IMHO the first step would be to arrange to go and see his class teacher, possibly the SENCO as well, discuss your concerns and ask in a calm way how they can help him. As from next year, the schools are being given more control over how they allocate staff time, so the teaching assistants and so on aren't necessarily specifically to work with one child, they can share it more iyswim - previously children were pretty much allocated so many hours' help a week, and no matter whether they needed more than that, the number they had been given was it. Anyway, what I'm saying is that hopefully the school will be able to give him some support without having to apply for funding from the lea just yet - although this really does depend on what resources the school acutally has.
Get in touch with your local Parent Partnership - every area has one, it's government funded but is independent of schools and so on, ours is fantastic, they can advise every step of the way. For all it would appear that I know what the score is because I teach in SEN, this isn't necessarily the case because my pupils come ready statemented and with everything in place - whereas with my own ds we're in the position of working with the school to get him what he needs. IME it is way better to work with the school - I ask what they need me to do to help ds or what I can do to get him more help, rather than nagging them about what I want doing, iyswim. It works so much better. You are totally reasonable to ask for help for your ds, and try to get them to steer you in the right direction as you are doing so much with him at home - that's a fantastic help to him and the school should really appreciate it, because believe me many parents don't help their dc much at all.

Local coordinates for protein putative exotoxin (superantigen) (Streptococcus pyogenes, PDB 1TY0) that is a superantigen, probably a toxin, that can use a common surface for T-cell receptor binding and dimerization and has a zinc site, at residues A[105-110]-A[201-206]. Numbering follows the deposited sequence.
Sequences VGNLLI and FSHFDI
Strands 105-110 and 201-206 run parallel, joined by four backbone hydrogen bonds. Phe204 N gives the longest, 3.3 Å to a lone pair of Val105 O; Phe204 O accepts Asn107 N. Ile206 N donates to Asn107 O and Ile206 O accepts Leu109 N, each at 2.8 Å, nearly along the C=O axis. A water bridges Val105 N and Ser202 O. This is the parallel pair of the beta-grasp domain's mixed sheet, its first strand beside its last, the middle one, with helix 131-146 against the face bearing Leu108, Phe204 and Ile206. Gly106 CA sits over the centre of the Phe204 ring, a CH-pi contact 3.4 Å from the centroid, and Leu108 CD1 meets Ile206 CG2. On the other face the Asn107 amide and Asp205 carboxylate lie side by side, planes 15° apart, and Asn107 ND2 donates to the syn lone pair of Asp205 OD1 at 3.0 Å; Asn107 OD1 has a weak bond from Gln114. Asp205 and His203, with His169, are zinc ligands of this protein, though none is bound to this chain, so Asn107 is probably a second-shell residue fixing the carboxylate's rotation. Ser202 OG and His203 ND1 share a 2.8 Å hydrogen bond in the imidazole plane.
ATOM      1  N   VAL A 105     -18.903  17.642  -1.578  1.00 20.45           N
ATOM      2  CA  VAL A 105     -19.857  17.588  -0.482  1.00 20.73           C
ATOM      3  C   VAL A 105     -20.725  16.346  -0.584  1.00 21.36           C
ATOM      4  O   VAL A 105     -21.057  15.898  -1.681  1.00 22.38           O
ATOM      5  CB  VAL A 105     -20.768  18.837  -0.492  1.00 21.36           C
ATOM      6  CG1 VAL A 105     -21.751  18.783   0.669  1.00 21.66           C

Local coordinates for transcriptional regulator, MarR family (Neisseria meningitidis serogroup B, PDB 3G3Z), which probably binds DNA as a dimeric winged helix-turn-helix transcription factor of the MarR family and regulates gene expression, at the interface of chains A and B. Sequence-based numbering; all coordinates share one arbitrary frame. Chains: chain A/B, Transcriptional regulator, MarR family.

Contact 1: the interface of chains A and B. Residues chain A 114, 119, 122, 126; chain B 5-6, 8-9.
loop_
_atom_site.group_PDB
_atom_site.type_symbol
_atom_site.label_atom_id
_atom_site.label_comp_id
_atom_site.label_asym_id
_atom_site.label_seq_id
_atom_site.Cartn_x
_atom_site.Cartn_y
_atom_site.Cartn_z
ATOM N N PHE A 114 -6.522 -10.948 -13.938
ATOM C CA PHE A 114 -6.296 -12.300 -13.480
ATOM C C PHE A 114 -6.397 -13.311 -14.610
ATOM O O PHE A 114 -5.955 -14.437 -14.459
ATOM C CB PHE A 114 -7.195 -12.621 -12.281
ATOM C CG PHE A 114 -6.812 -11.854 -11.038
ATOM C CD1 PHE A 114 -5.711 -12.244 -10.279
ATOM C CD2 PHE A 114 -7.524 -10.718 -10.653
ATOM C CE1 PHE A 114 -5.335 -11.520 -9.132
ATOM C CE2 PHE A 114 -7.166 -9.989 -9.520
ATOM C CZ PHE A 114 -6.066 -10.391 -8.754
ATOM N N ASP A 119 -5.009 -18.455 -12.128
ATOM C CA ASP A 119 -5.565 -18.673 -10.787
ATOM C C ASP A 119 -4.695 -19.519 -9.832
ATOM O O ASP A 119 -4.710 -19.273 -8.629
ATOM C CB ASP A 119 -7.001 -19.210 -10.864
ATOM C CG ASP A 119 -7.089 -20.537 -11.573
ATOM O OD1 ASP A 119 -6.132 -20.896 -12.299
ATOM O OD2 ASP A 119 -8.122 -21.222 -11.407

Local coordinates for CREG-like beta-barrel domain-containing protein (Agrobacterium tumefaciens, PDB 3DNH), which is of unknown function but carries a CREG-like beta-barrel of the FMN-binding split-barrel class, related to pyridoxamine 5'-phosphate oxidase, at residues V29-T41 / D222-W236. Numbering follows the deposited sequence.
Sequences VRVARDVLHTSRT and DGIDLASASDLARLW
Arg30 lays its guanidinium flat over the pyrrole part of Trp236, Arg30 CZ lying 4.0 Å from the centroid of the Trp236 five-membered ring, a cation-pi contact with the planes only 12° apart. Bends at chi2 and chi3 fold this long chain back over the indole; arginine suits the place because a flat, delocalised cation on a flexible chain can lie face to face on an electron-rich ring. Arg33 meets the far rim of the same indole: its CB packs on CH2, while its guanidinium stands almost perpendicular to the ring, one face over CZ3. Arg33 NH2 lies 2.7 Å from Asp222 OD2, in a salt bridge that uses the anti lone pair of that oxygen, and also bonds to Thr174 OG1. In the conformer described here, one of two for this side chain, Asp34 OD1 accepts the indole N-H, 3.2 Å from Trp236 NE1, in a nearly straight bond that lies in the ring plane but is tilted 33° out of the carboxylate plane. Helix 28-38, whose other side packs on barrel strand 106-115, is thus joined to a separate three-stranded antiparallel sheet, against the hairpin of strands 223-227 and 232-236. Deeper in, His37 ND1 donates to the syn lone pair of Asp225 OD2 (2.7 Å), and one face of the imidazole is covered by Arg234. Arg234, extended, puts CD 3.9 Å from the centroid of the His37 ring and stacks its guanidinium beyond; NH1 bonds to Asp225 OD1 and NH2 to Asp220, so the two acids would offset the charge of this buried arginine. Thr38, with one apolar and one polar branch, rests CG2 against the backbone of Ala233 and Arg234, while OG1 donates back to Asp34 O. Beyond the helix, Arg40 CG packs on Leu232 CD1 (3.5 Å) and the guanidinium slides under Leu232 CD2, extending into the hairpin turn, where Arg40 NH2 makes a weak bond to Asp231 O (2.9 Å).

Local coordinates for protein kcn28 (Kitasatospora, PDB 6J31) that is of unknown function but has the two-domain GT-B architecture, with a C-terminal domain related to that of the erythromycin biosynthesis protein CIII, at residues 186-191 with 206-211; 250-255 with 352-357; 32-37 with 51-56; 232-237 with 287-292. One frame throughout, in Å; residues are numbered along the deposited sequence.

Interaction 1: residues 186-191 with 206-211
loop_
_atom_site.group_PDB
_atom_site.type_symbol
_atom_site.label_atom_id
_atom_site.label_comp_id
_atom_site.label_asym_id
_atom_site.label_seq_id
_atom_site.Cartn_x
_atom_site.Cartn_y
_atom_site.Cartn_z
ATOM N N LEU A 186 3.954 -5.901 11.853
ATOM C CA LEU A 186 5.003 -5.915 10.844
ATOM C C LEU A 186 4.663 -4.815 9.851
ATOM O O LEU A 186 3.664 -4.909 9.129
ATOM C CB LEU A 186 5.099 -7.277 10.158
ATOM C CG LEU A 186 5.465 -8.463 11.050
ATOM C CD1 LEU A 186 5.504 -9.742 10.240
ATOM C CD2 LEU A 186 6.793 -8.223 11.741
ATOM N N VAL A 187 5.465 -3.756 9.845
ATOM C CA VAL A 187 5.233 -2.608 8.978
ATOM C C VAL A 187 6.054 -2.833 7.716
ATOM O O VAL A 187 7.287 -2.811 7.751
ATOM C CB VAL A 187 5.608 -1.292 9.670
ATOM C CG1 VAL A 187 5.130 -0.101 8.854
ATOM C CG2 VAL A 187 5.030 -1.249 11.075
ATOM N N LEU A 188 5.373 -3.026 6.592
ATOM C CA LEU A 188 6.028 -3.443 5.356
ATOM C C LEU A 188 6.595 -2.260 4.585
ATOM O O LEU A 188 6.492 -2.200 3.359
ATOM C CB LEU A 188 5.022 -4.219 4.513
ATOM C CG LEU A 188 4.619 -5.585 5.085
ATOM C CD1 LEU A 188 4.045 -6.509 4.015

aWitchForLifeNotJustHalloween Sun 11-Oct-09 22:35:28

and btw, if they try and "fob you off" then state that you believe that he has significant difficulties with his literacy and numeracy, and with attainment at level 2 for a child of his age, this is obviously some way behind his peers. Surely they're not in a position to deny that?

BTW, my ds1 is severely dyslexic, and has teaching programmes which address this directly as well as a whole pile of resources which help him access everything that he doesn't have a problem with in a way that gets round the writing stuff down issue - for example he uses voice recognition software on a laptop and has readers for things, basically so that he can use his pretty bright little brain at the right level for everything else.

perdu Mon 12-Oct-09 07:27:24

wow thanks for your lovely and thoughtful reply.
I don't have time to respond fully but really appreciate your advice and will certainly try and approach school in a friendly and conciliatory way - even though I do feel quite annoyed that they have let my son down.

I was just pulling out his report from the end of last year and see that he "is working at the level expected of a child of his year group" in Literacy. I read that obviously at the end of last year and thought things were not too bad but this obviously doesn't match up with 3 years of consistently bad QCA results. Surely 2 levels difference cannot be "a bad test day"??

Thanks again for your advice!

aWitchForLifeNotJustHalloween Fri 16-Oct-09 22:12:17

any updates - and bump for anyone with some more help for perdu?

asteroids Wed 21-Oct-09 11:07:02

Hi Perdu,
I think witchforlife has covered most of the important points already. I suppose I might be asking for an educational psychologist to assess my son if he was that far behind. If he is bright and articulate in general then there must be a specific reason for his difficulties with literacy and numeracy. It is helpful to approach the school in a friendly way though, certainly to begin with.
See what the school says and let us know. Your local Parent partnership should be able to help you and are always worth contacting.